Drama reduced in favor of engineering classes

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Drama reduced in favor of engineering classes

Julia Schorr

Julia Schorr

Julia Schorr

Ben Goldschlager, Web News Editor

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On Monday, Dec. 2, the Board of Education (BOE) unanimously passed a measure that expands middle school engineering classes while making other cuts, most controversially to eighth grade drama and presentation skills classes. Reaction to the board’s decision was varied.

This year, eighth graders spend one period a week in an engineering course. The proposal, to be implemented for the 2014-2015 school year, expands this to two periods per week and adds one period per week for sixth and seventh graders.

To make room for the engineering classes, the measure cuts drama and presentation skills in the eighth grade and expands it in sixth grade; computer classes in the earlier grades are also cut.

This represents a cut of 12 hours of drama and presentation skills over three years, Director of Secondary Education Lisabeth Comm said. The administration stressed that something had to go to make room for the engineering classes and that they did not want to eliminate any programs. Ultimately, at the BOE meeting, Superintendent Elliott Landon called the proposal “balanced.”

The administration emphasized the importance of exposing students to engineering in middle school. According to Science Department Chair A.J. Scheetz, this improves perceptions of engineering as a career. “Eleven percent of all engineers in the U.S. are female,” Scheetz said. “Giving children, including girls, that exposure would hopefully lead to a more positive perception of pursuing engineering,” he said.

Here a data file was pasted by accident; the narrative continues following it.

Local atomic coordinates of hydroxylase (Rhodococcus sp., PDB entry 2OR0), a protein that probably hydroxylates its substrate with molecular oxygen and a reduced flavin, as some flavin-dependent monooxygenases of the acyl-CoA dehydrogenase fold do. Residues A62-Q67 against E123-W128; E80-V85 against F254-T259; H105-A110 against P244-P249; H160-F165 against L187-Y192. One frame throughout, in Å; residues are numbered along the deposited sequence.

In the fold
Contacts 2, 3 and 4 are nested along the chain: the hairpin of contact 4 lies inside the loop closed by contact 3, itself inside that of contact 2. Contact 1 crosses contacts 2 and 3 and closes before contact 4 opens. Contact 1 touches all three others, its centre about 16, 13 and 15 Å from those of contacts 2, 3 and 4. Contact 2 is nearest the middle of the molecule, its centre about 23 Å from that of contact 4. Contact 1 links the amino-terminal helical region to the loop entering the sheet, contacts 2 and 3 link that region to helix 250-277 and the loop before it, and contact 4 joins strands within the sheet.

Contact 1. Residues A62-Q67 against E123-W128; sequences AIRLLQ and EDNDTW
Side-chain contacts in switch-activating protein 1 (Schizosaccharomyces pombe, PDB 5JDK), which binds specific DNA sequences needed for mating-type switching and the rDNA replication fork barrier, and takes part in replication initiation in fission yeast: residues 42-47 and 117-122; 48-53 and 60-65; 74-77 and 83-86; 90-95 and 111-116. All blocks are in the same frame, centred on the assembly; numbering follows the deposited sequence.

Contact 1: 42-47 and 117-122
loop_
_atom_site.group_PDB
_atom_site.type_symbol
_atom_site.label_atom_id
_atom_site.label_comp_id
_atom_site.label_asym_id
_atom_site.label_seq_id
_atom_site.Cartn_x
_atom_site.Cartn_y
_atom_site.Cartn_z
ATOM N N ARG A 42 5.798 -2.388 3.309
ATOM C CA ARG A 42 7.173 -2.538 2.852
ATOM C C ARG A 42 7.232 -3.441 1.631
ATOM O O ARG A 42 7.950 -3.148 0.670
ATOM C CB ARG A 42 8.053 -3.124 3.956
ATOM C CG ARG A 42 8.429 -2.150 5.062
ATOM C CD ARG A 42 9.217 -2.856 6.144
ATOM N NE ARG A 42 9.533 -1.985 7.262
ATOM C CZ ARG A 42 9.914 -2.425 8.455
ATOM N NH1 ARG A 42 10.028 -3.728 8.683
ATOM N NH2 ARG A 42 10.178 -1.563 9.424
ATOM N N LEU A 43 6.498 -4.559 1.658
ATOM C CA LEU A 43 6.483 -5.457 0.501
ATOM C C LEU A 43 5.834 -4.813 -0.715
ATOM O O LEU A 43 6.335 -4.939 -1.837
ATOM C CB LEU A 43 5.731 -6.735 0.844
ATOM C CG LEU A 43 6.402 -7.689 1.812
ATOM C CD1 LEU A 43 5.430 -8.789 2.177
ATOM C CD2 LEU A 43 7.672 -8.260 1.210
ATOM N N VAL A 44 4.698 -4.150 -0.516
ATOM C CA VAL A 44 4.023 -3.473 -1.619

He also noted benefits to students’ 21st century skills, specifically the ability to critically evaluate students’ own products and then revise for improvement.

However, many are against cutting drama and presentation skills at all, viewing it as essential for the development of communication skills in middle schoolers. Darcy Hicks, a parent of two middle schoolers and a specialist in curriculum development on the arts for the New Haven Public Schools, noted the “confidence and skills that come out of a drama class.”

She pointed to the “alarming speed,” with which the engineering program is moving. “To go from a two month program to quadrupling the hours is rash to say the least,” she said. Her main qualm, however, is not with expanding the engineering classes but with cutting the arts.

Bedford drama and presentation skills teacher Karen McCormick, however, was mostly positive on the proposal, calling the engineering program a “really good idea.”

“I think [the BOE] means well,” she added. “They just value the engineering more.”

While McCormick said she wishes that drama and presentation skills hadn’t been cut, she agreed with the BOE that something had to be cut, and, if it had to be drama and presentation skills, she is glad that it was the eighth grade classes. “As long as they leave the sixth and seventh grade classes intact, I think there won’t be a major difference,” she said.

Supporters of the proposal emphasized that students can learn presentation skills without a dedicated class. “In every subject, students are having more and more practice with giving presentations,” Comm said. She argued that this more than makes up for the elimination of presentation skills in eighth grade.

However, some are skeptical of this approach. “Social studies teachers are there to teach social studies, and they’re busy doing that. They’re not trained nor do they have time in class to teach students how to [present] effectively,” Staples Players president Will Haskell said at the Nov. 25 BOE meeting.

“Students need to enter the class with those skills already in their pockets, and that’s what middle school presentation skills does,” he added.

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